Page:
Your favorite tools for "tooling";)

Viking, Saxon, and Early Christian Irish cultures

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Your favorite tools for "tooling";)

Postby oleg on Thu Jan 20, 2011 7:07 pm

Hi,

I'm in the process of new sheaths creation. As it's going to be decorated with "tooling", I'd like to get more information, at best images of finds with such decoration. As I understand, "point" of the tool should be around 1mm. And upper surface should not be damaged/cut.

I can attach my trial-piece. Any photos of the finds or your works are appreciated.
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Re: Your favorite tools for "tooling";)

Postby brendan on Fri Jan 21, 2011 11:14 am

What time period?
The Viking Sheaths and Scabbards book for Dublin is pretty good and a companion piece to the one by Esther Cameron produced for across the water. There are lots of drawings in each one.
As a general thing if you have Anglo Saxon designs they are good for Dublin as well (I have even heard of an argument for Dublin being an essentially Anglo Saxon town, but I digress)

As for tools, depends on the depth of the leather really. I have some fancy modern ones with shapes on them, but they have been of limited use to me. a flat headed nail an a hammer work well...oh and damp leather (I am sure that you know that already)
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Re: Your favorite tools for "tooling";)

Postby oleg on Fri Jan 21, 2011 7:23 pm

Hi Brendan,

I've read Sheaths and Scabbards recently, as a part of research/preparation before starting. The book is worth buying, for sure.

The design I'll be trying to reproduce is quite straight-forward relatively easy to make - parallel lines.
I was impressed by luxury E-type sheaths with more complicated decoration (curved lines, "fill tooling" for meander like patterns ).
Thanks for the hint with the hammer. Now "fill tooling" became clear.

Still, I appreciate any photos with objects/finds from Early Medieval Era, just to make sure I understand it right. Language barrier, you know ;) .
PM me if you don't want to upload'em here.
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Re: Your favorite tools for "tooling";)

Postby Seathrun on Fri Jan 28, 2011 10:31 pm

I have Camerons books I need to get the Dublin one. I made many of my tools. I am making a set from antler for public shows. Leatherworker.net has good info. I am lucky there is a leather and tool wholesaler about 7 miles from me. I am looking at a few plates on the Aachen Trondheim and a Dublin sheath with the "made by me" etc and it looks like the text is upside down. I am assuming the metal edging on the scabbard goes up. Also dies the metal fold over the edge or is it two plates edging both sides?
http://www.ravensborg.org/
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Re: Your favorite tools for "tooling";)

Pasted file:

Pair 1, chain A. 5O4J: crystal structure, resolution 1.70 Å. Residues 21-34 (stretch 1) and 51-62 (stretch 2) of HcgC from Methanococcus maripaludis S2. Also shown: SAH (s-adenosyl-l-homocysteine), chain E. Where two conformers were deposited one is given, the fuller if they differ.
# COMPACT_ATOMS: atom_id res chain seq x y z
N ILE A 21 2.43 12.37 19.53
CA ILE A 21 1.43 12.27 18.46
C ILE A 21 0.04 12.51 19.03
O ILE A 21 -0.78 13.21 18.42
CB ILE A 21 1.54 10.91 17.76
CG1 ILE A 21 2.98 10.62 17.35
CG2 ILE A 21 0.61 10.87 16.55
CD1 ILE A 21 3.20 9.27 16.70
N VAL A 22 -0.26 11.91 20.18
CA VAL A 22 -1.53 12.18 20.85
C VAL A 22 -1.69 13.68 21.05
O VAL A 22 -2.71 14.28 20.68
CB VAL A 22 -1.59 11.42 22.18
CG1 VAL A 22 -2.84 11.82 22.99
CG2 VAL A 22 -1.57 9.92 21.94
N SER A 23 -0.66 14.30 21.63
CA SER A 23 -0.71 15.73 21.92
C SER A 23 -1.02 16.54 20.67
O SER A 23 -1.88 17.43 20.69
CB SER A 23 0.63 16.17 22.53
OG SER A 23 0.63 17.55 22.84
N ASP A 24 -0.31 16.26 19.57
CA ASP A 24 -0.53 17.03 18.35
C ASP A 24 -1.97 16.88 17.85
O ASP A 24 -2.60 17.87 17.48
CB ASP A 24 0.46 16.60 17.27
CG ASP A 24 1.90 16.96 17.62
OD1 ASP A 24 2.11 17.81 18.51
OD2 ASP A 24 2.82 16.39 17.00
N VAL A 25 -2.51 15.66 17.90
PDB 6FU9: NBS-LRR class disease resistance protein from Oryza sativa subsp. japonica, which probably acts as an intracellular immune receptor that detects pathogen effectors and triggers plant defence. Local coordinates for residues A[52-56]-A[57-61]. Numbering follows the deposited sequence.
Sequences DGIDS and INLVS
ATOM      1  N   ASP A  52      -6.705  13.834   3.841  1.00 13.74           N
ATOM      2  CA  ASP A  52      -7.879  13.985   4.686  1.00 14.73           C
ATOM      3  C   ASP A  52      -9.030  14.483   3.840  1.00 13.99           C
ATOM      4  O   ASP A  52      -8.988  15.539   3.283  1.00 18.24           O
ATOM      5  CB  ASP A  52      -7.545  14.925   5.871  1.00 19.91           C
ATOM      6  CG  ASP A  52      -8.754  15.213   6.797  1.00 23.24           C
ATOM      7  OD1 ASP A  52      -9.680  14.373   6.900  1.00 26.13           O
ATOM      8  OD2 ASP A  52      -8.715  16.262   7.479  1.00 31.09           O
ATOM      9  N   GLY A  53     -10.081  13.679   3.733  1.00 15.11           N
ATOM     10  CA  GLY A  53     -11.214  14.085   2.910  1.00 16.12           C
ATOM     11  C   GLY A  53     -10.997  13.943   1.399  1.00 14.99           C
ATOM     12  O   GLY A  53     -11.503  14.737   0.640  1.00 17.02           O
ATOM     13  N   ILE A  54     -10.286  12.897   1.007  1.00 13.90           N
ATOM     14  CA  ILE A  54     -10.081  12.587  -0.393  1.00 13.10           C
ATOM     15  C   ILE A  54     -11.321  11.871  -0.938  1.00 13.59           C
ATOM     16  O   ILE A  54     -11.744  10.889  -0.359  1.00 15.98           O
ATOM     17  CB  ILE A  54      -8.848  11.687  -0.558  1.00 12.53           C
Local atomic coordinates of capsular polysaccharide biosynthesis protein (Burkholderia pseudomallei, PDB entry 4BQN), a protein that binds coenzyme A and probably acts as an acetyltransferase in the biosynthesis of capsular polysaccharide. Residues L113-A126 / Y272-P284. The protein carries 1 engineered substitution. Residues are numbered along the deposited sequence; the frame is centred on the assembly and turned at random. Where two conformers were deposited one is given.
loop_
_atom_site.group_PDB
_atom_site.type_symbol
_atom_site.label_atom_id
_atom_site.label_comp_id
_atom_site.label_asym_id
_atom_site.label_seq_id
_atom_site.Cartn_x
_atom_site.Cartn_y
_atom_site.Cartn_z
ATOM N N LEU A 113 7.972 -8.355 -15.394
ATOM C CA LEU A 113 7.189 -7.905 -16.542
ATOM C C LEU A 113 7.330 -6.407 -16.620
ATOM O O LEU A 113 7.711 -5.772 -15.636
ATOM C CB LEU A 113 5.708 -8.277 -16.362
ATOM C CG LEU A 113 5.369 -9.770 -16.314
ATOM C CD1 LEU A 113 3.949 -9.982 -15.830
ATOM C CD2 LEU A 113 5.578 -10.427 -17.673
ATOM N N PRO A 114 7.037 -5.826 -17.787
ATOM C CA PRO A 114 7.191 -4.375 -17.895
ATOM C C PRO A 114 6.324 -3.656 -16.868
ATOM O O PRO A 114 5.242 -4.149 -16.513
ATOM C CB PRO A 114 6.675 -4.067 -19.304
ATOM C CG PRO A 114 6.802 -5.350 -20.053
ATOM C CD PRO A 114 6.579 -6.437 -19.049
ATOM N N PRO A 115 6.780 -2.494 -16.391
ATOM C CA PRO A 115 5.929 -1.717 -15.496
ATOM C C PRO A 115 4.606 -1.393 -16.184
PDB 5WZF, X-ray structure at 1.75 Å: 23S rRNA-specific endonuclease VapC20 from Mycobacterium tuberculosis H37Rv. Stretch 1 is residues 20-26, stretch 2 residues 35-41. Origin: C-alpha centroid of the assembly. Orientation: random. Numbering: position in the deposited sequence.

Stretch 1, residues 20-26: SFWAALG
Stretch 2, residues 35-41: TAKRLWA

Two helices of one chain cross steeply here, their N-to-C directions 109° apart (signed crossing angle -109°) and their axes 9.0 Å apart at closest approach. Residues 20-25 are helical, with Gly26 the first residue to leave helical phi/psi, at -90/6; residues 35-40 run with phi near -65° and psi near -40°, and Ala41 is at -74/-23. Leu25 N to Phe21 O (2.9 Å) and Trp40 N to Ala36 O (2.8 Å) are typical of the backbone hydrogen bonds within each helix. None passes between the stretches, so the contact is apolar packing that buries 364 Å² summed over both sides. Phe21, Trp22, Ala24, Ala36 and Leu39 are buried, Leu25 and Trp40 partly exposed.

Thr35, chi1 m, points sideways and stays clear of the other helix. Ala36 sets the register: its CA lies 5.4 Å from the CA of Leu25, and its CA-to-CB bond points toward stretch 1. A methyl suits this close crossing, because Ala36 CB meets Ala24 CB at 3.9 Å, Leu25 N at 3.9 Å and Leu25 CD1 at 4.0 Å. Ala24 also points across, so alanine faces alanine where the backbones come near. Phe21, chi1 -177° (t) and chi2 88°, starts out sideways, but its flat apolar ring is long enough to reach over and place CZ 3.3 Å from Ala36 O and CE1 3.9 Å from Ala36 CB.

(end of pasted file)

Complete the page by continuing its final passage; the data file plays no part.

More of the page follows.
Postby Seathrun on Sun Jan 30, 2011 3:02 am

Easter talked about impressed decoration with the only stamping being the ring and dot. One half moon knife find round and diamond shaped awls one creaser. I have not found evidence of cut work tooling in the Viking period. Still looking so it could be out there. Has anyone actually seen painted leatherwork other than books or scrolls. Easter states dyeing is post conquest.
http://www.ravensborg.org/
Trí labra ata ferr túa: ochán ríg do chath, sreth immais, molad iar lúag.
Three speeches that are better than silence: inciting a king to battle,spreading knowledge, praise after reward.
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Re: Your favorite tools for "tooling";)

Postby oleg on Mon Jan 31, 2011 9:38 pm

Cameron says that there are no finds of E1 types sheaths with metal fittings from Dublin, so we can only guess what was there.
I wanted a couple of closeups with tooled decoration for the period and found them in PDF from York.
http://www.bran-deas.kiev.ua
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Re: Your favorite tools for "tooling";)

Postby Seathrun on Wed Feb 02, 2011 3:13 am

http://www.ravensborg.org/
Trí labra ata ferr túa: ochán ríg do chath, sreth immais, molad iar lúag.
Three speeches that are better than silence: inciting a king to battle,spreading knowledge, praise after reward.
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Re: Your favorite tools for "tooling";)

Postby oleg on Sat Feb 19, 2011 11:40 am

Thanks, Seth.

Here come my examples ;)
Image
Image
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Re: Your favorite tools for "tooling";)

Postby Seathrun on Sun Feb 20, 2011 12:00 am

Great job.
http://www.ravensborg.org/
Trí labra ata ferr túa: ochán ríg do chath, sreth immais, molad iar lúag.
Three speeches that are better than silence: inciting a king to battle,spreading knowledge, praise after reward.
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